Sunday, August 28, 2016

Nineteen Seventy Five OD&D Campaign Movie Memories - 'The Equinox... A Journey into the Supernatural' 1970 For Supernatural Sunday

So last night I got together with my OSR systems guy ( you know that guy at the table who knows rpg & OSR systems back to front) and we started talking about the Evil Dead. Joe was surprised to learn that Evil Dead isn't as original as many folks think. The film was inspired by The Equinox... A Journey into the Supernatural'  Where the hell do I begin with The Equinox... A Journey into the Supernatural', I'm trying to think what year I had it plastered into my brain in a New York State ' Drive In' by baby sitter and her friends?  It might have been '74 or '75. First of all the this is schlock film with wooden acting, fantastic weird stop motion, and lots of action to keep the whole affair moving.  Is there a OD&D connection? Well for us back in 1975 yeah there was!

The Equinox... A Journey into the Supernatural' has a plot straight out of pulp magazines of the 1930's;"Equinox (also known as The Equinox... A Journey into the Supernatural, and released on home video as The Beast[1]) is a 1970 American independent horror film directed by Dennis Muren and Jack Woods, and starring Edward Connell, Barbara Hewitt, Frank Bonner and award-winning science fiction/horror writer Fritz Leiber. The plot focuses on four teenagers having a picnic in the canyons of California who stumble upon an ancient book containing secrets of a strange world that exists alongside humans, and consequently unleash a plethora of evil creatures and monsters." Yes this sounds very familiar but the real stars of the film are the monsters, the special effects and the stop motion;"Made on a budget of a mere $6,500[2][3] in 1967, Equinox initially gained a reputation as a midnight movie during its theatrical run, but has in later years been noted for its economical yet sophisticated use of stop-motion special effects and cel animation, which were provided by Dave Allen and Jim Danforth; the latter later worked on Flesh Gordon, in which he animated a giant monster similar to the ones in Equinox." 

For my dungeon master Jason way back in '77 this was an instrumental film as our party was called from beyond the gate to seal the unholy creatures and a crazy mix of Metamorphosis Alpha 1st edition & D&D was the result. It wasn't until years later that the first Evil Dead film hit the Drive In circuit that I recognized plot elements. But that's a post for another time, the film inspired the crew of Evil Dead in many ways;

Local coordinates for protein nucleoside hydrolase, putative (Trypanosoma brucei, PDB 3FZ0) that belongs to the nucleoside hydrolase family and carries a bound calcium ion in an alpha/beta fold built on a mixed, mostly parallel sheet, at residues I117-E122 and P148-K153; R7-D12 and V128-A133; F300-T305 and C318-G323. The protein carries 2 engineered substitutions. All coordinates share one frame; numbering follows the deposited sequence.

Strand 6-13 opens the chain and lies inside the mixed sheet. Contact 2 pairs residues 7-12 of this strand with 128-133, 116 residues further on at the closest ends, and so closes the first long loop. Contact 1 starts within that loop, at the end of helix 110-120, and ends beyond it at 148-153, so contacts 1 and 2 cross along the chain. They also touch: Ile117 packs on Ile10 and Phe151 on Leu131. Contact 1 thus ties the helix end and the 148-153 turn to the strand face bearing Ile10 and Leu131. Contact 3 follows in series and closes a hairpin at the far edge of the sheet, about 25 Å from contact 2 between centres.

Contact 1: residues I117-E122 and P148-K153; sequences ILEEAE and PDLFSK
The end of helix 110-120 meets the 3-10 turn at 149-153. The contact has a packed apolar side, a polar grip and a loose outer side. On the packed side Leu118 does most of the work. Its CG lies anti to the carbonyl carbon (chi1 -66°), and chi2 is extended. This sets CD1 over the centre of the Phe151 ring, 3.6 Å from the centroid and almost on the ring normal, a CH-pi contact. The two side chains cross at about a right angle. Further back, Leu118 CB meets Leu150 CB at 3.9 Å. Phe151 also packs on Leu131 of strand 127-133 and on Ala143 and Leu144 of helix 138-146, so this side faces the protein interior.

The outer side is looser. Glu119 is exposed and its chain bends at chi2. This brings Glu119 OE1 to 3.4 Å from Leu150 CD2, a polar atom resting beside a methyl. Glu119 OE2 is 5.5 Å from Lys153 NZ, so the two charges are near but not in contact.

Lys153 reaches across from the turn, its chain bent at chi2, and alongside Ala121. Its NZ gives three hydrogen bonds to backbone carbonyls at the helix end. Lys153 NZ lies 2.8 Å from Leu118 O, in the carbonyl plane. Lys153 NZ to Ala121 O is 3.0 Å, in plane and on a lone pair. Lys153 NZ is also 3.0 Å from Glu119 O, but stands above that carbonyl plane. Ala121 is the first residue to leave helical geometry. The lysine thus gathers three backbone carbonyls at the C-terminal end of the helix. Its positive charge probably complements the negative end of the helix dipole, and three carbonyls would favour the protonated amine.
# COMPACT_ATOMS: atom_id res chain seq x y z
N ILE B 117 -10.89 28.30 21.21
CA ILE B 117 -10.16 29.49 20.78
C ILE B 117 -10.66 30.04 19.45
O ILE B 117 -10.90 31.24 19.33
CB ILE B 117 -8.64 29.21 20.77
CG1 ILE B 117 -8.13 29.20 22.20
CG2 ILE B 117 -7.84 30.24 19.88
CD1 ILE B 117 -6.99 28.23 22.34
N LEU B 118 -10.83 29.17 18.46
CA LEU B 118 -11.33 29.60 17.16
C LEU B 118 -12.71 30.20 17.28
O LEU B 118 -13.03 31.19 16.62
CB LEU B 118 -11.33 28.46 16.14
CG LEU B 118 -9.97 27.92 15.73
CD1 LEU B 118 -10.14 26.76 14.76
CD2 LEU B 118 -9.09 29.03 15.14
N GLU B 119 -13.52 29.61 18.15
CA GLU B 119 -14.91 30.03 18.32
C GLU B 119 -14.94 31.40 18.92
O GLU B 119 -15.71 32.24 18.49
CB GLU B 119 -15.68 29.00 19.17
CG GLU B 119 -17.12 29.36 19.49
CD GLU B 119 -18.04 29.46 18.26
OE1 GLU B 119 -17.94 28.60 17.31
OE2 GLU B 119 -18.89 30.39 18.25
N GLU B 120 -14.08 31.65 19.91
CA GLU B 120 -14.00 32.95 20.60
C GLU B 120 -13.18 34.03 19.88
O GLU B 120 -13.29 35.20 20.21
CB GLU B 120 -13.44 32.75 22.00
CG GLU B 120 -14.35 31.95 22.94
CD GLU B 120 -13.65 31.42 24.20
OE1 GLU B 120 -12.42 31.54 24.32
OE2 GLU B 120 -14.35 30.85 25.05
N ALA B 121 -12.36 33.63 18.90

Due to the similarities in their plots, Equinox is believed to have inspired Evil Dead, yet this has not been confirmed. It was seen by members of the crew of Evil Dead before production:
"I had seen Equinox at least twice in drive-ins before making Evil Dead. I don't recall having discussed it with [Evil Dead director] Sam Raimi, but the similarities are remarkable. I think they come from the low-budget nature of both films. That is, a few characters, an isolated, inexpensive location, and ambitious special effects. All in all, Equinox did inspire me to continue my goal of making movies. 'If they can do it...'" —Tom Sullivan, special effects and makeup artist for the Evil Dead movies, as quoted in the booklet included with the Criterion DVD set, "Backyard Monsters: Equinox and the Triumph of Love" by Brock Deshane.
For us we spent years in that campaign tracking Asmodeus and that damn book across the planes and wastelands. Characters were rolled up, ascended levels, only to die at the hands of that fiend. Yes it was a glorious campaign. It ended for me when my family moved back to Connecticut.

Years later I got to talk with Forrest Ackerman at a science fiction convention in '88 about The Equinox… A Journey into the Supernatural or as I knew it many years later as The Beast on VHS. He was happy that it had such an impact on a group of  young kids. 
Make no mistake this is a low budget cult film with lots of praise; "The film has been influential to the horror and sci-fi monster genres, receiving praise from filmmaker George Lucas and effects artist Ray Harryhausen;[2] it was also noted as a main inspiration for Sam Raimi's The Evil Dead (1983).[4] It was released on DVD by The Criterion Collection in 2006."
If you ever want to see this film grab the Criterion Collection which has both cuts of the film the original '67 student version and the recut theatrical version. "The audience to wonder if the story will ever continue and if Susan is still possessed by Asmodeus." yeah we didn't wonder we chased that aspect of that archdevil across the planes to get that book and we lost many characters along the way. As far as I know he's still out there & the Equinox might be breached at any time.

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